Car dumped, we turned our attention to the eternal search for a wee café and found a jolly barista who even provided directions to the nearest railway station (’cause we were out in the Roman suburbs). In all the times we’ve been to Roma, we’ve never used the trains to get anywhere other than from or to the airport, and we even spoke of the metro, another first for us in Roma. The train was on an elevated line and we weren’t quite sure of our destination, which we subsequently discovered we over-shot by a couple of stations, and had to return to a station where the tannoy announcement boldly asserted that it was possible to change to the metro line A. The signs to metro line A pointed us out the door. That was it. Out in the car park – no metro station in sight. Turned out that it was indeed possible to change to the metro line A if you were prepared to walk about two kms up hill and around several corners. We did and metro line A soon delivered us to Termini, the main station and a short walk from Eataly in Piazza della Repubblica. We discovered Eataly in New York – the co-creation of a number of folk including Iron Chef, Mario Batali – and were keen to see the Italian version. Not as big, or extensive, (there is another larger one across Roma) but a likely luncheon venue and gift-atorium. Lunch was good, but not fantastic and we were successful in the gift buying department, before we headed out to join a large crowd of folk ogling the frozen fountain in the middle of the Piazza – unusual for Roma apparently.

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Santa Maria degli Angeli e dei Martiri – all freezed up.

Now fully engaged with the metro thing, we returned to the depths and subway-ed our way to the Spanish Steps, which featured another frozen fountain as well as the usual thronging masses and horse-drawn carriages. We spent the afternoon roaming the expensive shops along the Via Veneto and down around Via Corso, before stumbling into a sneaker shop to spoil our children (who are both sneaker-freakers). We had to take pics and seek approval and correct sizes before we could return to the shops tomorrow for purchasing. (even after the pictures, number young son wanted us to FaceTime him from the store tomorrow and film the rows of shoes …)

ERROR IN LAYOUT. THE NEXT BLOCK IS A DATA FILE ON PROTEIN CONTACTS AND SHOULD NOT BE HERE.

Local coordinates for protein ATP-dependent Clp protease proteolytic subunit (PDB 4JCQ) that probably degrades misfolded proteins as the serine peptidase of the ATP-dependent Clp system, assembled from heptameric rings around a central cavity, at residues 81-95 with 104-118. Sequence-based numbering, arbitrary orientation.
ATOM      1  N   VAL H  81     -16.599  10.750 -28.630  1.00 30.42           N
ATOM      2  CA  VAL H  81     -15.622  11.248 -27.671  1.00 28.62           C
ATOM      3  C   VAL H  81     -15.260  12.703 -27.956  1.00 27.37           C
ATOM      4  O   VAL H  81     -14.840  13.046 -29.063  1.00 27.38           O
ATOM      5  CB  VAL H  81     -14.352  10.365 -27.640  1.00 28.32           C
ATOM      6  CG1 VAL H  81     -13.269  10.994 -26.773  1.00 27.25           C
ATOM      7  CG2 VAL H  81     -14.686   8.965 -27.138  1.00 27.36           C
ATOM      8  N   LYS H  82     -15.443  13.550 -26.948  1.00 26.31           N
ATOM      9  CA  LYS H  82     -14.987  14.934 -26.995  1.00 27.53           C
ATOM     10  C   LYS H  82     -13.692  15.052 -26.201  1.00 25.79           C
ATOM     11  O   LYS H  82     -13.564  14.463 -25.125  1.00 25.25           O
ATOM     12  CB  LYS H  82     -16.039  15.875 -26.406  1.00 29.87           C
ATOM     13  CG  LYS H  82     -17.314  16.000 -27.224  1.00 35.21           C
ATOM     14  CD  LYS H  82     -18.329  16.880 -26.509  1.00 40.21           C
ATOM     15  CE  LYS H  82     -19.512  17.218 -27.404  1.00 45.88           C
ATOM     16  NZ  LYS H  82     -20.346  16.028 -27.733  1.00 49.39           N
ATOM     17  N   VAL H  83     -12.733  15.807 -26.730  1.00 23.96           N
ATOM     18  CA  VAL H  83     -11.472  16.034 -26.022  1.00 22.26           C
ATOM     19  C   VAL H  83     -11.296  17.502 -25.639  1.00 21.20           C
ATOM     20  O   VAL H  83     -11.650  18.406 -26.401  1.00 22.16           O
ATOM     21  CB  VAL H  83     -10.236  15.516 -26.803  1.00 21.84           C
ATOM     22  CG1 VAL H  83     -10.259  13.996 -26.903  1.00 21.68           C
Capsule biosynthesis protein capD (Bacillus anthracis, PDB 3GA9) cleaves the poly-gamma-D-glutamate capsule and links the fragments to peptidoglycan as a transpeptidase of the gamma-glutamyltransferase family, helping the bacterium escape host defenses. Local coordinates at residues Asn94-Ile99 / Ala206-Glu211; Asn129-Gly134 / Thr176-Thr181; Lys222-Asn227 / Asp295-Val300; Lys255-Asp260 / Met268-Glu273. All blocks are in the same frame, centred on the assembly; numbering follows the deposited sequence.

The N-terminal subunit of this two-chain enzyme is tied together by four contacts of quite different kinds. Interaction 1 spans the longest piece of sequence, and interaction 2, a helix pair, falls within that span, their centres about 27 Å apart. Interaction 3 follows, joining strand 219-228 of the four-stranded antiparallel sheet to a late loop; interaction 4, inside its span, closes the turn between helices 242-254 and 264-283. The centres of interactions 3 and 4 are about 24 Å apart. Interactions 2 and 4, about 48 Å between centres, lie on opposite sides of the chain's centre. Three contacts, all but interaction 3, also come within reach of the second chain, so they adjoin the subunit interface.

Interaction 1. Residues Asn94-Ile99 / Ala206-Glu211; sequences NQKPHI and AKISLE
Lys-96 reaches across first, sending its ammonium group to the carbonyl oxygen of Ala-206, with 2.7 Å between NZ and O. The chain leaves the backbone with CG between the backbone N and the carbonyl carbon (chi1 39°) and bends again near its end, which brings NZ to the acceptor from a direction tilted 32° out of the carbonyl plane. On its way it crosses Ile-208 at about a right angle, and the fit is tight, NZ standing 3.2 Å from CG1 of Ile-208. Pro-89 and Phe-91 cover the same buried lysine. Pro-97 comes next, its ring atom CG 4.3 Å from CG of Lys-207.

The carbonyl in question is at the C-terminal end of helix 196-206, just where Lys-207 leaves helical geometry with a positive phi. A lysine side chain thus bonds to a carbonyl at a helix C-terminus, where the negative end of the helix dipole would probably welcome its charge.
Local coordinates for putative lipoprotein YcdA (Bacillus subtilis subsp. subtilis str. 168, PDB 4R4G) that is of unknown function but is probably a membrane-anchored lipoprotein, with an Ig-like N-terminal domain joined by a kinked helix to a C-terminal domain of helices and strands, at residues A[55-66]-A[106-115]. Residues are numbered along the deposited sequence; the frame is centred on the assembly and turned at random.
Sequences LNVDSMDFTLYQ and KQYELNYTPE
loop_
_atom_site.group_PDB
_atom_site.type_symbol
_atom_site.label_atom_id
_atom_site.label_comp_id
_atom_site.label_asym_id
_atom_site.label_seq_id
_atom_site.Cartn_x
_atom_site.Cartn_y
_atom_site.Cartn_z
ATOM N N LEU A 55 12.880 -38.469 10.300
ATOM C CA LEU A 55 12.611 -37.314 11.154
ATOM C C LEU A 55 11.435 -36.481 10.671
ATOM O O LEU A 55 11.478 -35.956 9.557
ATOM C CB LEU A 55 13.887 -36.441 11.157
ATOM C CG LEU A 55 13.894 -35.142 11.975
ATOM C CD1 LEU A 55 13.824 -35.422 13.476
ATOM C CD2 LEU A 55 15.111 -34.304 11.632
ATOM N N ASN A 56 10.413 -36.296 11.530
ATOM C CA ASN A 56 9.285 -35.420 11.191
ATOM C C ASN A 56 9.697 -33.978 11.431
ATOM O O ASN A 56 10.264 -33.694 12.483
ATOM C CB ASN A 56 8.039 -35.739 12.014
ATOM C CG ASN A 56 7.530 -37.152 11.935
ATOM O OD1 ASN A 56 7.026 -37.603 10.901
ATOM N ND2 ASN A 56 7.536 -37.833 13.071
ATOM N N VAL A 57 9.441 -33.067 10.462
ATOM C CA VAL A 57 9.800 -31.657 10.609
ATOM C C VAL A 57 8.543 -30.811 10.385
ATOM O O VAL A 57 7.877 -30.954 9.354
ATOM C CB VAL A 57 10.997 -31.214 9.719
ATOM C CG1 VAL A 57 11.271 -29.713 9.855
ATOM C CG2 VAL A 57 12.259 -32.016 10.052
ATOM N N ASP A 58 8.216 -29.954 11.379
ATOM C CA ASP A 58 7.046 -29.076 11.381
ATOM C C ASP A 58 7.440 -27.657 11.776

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Who approval required

A big day’s walking meant a big taxi home and a couple of hours in the well appointed hotel bar trying a range of remedies. Unwilling to risk being run out of town as early diners, we waited in the bar until 8:30-ish before heading up the road to the restaurant district of Trastevere for to find a restaurant. We found a very lively Tonnarello that provided us with a very lovely dinner and an amount of red wine to further aid our recovery from the big walking day. It was all fried squid, ox tail and meatballs before a dash back to the hotel in the -4C night.

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Tonnarello

If you see a break in the snow … Don’t you ever let a chance go by

We woke at dawn. That’s 7:15am. It was -8C. But it wasn’t snowing. There was snow out in the hills – we could see that coming. We knew we had a small window to run. We’d arranged with Emma, our contact, to leave the keys with the Neighbour’s letterbox. Left Emma a note explaining what had been left behind foodwise, grabbed the rubbish and our remaining bags and raced to the door, and entered the slow motion world of the icewalker. Negotiating fresh ice with several bags each was the sort of vision you’d see wind up on one of those compilation, “World’s Craziest Idiots” shows. Still we made it down to the main path in only 10 minutes and were home-free until Pip found some fresh ice and slipped. (Rudely, before I could get my camera out!)